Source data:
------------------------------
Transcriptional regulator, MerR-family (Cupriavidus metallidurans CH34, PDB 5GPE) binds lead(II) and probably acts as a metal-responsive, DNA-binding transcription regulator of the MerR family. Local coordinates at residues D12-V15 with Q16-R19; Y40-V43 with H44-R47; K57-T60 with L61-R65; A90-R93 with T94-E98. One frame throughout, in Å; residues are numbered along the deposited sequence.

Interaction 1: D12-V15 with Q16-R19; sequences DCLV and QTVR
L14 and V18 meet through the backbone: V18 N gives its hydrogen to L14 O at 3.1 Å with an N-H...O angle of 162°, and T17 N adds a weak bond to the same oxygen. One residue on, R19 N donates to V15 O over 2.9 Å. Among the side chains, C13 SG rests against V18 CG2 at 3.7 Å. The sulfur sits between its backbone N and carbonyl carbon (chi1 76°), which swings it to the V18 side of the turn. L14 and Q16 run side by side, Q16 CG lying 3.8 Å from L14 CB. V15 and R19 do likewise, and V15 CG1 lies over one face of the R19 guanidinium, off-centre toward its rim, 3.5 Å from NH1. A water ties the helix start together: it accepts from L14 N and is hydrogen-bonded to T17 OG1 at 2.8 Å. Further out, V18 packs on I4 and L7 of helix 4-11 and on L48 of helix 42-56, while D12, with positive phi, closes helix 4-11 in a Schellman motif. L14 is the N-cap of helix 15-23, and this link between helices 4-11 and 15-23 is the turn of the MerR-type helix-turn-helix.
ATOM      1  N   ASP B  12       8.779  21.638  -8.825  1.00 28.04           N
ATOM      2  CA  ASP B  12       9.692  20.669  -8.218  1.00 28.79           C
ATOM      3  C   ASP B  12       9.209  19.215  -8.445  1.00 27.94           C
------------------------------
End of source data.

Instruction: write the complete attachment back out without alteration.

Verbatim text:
Transcriptional regulator, MerR-family (Cupriavidus metallidurans CH34, PDB 5GPE) binds lead(II) and probably acts as a metal-responsive, DNA-binding transcription regulator of the MerR family. Local coordinates at residues D12-V15 with Q16-R19; Y40-V43 with H44-R47; K57-T60 with L61-R65; A90-R93 with T94-E98. One frame throughout, in Å; residues are numbered along the deposited sequence.

Interaction 1: D12-V15 with Q16-R19; sequences DCLV and QTVR
L14 and V18 meet through the backbone: V18 N gives its hydrogen to L14 O at 3.1 Å with an N-H...O angle of 162°, and T17 N adds a weak bond to the same oxygen. One residue on, R19 N donates to V15 O over 2.9 Å. Among the side chains, C13 SG rests against V18 CG2 at 3.7 Å. The sulfur sits between its backbone N and carbonyl carbon (chi1 76°), which swings it to the V18 side of the turn. L14 and Q16 run side by side, Q16 CG lying 3.8 Å from L14 CB. V15 and R19 do likewise, and V15 CG1 lies over one face of the R19 guanidinium, off-centre toward its rim, 3.5 Å from NH1. A water ties the helix start together: it accepts from L14 N and is hydrogen-bonded to T17 OG1 at 2.8 Å. Further out, V18 packs on I4 and L7 of helix 4-11 and on L48 of helix 42-56, while D12, with positive phi, closes helix 4-11 in a Schellman motif. L14 is the N-cap of helix 15-23, and this link between helices 4-11 and 15-23 is the turn of the MerR-type helix-turn-helix.
ATOM      1  N   ASP B  12       8.779  21.638  -8.825  1.00 28.04           N
ATOM      2  CA  ASP B  12       9.692  20.669  -8.218  1.00 28.79           C
ATOM      3  C   ASP B  12       9.209  19.215  -8.445  1.00 27.94           C